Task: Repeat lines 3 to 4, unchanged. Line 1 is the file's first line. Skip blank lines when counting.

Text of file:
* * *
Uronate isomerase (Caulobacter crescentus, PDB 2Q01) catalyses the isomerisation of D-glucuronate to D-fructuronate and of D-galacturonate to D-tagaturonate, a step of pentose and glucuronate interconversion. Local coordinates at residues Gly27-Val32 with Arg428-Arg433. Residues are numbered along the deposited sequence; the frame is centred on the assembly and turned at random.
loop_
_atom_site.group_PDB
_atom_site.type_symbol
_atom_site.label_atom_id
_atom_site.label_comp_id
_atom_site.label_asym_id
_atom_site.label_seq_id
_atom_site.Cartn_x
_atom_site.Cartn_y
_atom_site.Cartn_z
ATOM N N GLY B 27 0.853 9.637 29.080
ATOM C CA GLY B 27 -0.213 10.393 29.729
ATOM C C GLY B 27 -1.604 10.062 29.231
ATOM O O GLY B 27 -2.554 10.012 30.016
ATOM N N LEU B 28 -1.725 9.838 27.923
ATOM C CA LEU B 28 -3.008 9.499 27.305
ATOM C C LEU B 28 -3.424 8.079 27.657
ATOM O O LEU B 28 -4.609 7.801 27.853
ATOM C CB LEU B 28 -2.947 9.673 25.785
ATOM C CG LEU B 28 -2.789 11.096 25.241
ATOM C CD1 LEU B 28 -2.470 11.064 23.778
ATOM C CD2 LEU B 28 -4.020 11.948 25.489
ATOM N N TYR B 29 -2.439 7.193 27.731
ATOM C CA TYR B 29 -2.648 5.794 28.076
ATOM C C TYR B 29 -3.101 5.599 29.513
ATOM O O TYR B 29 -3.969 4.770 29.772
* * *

_atom_site.group_PDB
_atom_site.type_symbol